choosing a default text-encoding in Python programs (was: To unicode or not to unicode)
Joshua Judson Rosen
rozzin at geekspace.com
Mon Feb 23 01:46:35 CET 2009
Denis Kasak <denis.kasak at gmail.com> writes:
> > > Python "assumes" ASCII and if the decodes/encoded text doesn't
> > > fit that encoding it refuses to guess.
> > Which is reasonable given that Python is programming language where it's
> > better to have more conservative assumption about encodings so errors
> > can be more quickly diagnosed. A newsreader however is a different
> > beast, where it's better to make a less conservative assumption that's
> > more likely to display messages correctly to the user. Assuming ISO
> > 8859-1 in the absense of any specified encoding allows the message to be
> > correctly displayed if the character set is either ISO 8859-1 or ASCII.
> > Doing things the "pythonic" way and assuming ASCII only allows such
> > messages to be displayed if ASCII is used.
> Reading this paragraph, I've began thinking that we've misunderstood
> each other. I agree that assuming ISO 8859-1 in the absence of
> specification is a better guess than most (since it's more likely to
> display the message correctly).
So, yeah--back on the subject of programming in Python and supporting
charactersets beyond ASCII:
If you have to make an assumption, I'd really think that it'd be
better to use whatever the host OS's default is, if the host OS has
such a thing--using an assumption of ISO 8859-1 works only in select
regions on unix systems, and may fail even in those select regions on
Windows, Mac OS, and other systems; without the OS considerations,
just the regional constraints are likely to make an ISO-8859-1
assumption result in /incorrect/ results anywhere eastward of central
Europe. Is a user in Russia (or China, or Japan) *really* most likely
to be using ISO 8859-1?
As a point of reference, here's what's in the man-pages that I have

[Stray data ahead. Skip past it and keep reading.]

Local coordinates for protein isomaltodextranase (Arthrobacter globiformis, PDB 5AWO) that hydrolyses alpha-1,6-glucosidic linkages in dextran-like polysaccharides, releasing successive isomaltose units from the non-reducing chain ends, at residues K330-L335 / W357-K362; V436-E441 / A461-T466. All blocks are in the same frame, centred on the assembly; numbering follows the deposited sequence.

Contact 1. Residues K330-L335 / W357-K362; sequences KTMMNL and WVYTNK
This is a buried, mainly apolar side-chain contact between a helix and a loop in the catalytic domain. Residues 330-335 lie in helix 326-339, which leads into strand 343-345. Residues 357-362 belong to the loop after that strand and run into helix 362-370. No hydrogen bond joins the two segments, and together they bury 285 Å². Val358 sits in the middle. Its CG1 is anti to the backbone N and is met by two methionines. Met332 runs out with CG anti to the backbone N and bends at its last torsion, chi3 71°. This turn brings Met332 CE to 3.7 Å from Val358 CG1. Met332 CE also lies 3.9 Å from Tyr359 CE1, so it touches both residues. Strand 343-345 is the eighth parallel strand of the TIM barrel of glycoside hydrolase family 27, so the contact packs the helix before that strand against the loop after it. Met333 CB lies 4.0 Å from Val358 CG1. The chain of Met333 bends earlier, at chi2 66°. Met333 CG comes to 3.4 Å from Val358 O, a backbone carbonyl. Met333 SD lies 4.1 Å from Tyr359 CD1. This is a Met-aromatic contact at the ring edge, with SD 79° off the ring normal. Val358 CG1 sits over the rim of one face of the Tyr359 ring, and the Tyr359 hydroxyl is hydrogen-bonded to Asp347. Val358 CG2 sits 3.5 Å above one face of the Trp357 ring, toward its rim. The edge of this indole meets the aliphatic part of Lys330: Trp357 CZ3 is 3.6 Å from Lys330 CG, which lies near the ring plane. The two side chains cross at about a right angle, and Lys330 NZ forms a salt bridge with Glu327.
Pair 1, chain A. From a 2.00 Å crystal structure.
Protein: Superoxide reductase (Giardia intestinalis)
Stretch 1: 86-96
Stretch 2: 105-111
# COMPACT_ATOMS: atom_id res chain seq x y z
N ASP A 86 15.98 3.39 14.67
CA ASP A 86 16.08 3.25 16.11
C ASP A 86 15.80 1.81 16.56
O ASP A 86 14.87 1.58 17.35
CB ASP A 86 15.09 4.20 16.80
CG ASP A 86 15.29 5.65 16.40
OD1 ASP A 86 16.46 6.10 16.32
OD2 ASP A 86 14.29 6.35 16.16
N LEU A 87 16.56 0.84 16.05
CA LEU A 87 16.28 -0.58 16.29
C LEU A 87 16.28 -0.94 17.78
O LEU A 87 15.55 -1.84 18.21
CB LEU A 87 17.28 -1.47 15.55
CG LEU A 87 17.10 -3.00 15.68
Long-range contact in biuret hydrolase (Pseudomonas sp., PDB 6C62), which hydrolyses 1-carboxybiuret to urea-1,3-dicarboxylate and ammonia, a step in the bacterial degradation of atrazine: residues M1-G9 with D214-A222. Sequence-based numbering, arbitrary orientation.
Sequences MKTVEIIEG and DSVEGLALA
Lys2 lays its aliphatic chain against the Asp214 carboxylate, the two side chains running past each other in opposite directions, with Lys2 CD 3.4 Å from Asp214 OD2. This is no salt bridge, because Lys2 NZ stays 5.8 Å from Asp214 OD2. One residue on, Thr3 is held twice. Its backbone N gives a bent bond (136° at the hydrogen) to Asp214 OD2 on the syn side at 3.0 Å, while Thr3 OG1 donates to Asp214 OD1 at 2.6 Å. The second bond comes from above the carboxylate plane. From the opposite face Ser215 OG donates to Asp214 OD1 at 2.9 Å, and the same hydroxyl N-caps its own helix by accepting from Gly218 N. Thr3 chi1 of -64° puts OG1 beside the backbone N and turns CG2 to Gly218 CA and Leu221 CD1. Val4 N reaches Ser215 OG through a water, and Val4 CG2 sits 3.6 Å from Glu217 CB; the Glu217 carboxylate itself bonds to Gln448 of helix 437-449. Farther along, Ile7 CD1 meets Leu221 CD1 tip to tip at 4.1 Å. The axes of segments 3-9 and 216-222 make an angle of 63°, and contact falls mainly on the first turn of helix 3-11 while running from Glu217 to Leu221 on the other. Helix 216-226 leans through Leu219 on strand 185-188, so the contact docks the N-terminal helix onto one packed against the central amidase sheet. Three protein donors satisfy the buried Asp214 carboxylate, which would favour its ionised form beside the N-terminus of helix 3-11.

installed (note the /complete/ and conspicuous lack of references to
even some notable eastern languages or character-sets, such as Chinese
and Japanese, in the /entire/ ISO-8859 spectrum):
"ISO 8859 Alphabets
The full set of ISO 8859 alphabets includes:
ISO 8859-1 West European languages (Latin-1)
ISO 8859-2 Central and East European languages (Latin-2)
ISO 8859-3 Southeast European and miscellaneous languages (Latin-3)
ISO 8859-4 Scandinavian/Baltic languages (Latin-4)
ISO 8859-5 Latin/Cyrillic
ISO 8859-6 Latin/Arabic
ISO 8859-7 Latin/Greek
ISO 8859-8 Latin/Hebrew
ISO 8859-9 Latin-1 modification for Turkish (Latin-5)
ISO 8859-10 Lappish/Nordic/Eskimo languages (Latin-6)
ISO 8859-11 Latin/Thai
ISO 8859-13 Baltic Rim languages (Latin-7)
ISO 8859-14 Celtic (Latin-8)
ISO 8859-15 West European languages (Latin-9)
ISO 8859-16 Romanian (Latin-10)"
"ISO 8859-1 supports the following languages: Afrikaans, Basque,
Catalan, Danish, Dutch, English, Faeroese, Finnish, French,
Galician, German, Icelandic, Irish, Italian, Norwegian,
Portuguese, Scottish, Spanish, and Swedish."
"ISO 8859-2 supports the following languages: Albanian, Bosnian,
Croatian, Czech, English, Finnish, German, Hungarian, Irish, Polish,
Slovak, Slovenian and Sorbian."
"ISO 8859-7 encodes the characters used in modern monotonic
"ISO 8859-9, also known as the "Latin Alphabet No. 5", encodes
the characters used in Turkish."
"ISO 8859-15 supports the following languages: Albanian, Basque, Breton,
Catalan, Danish, Dutch, English, Estonian, Faroese, Finnish, French,
Frisian, Galician, German, Greenlandic, Icelandic, Irish Gaelic,
Italian, Latin, Luxemburgish, Norwegian, Portuguese, Rhaeto-Romanic,
Scottish Gaelic, Spanish, and Swedish."
"ISO 8859-16 supports the following languages: Albanian, Bosnian,
Croatian, English, Finnish, German, Hungarian, Irish, Polish, Romanian,
Slovenian and Serbian."
Don't be afraid to ask (Lf.((Lx.xx) (Lr.f(rr)))).
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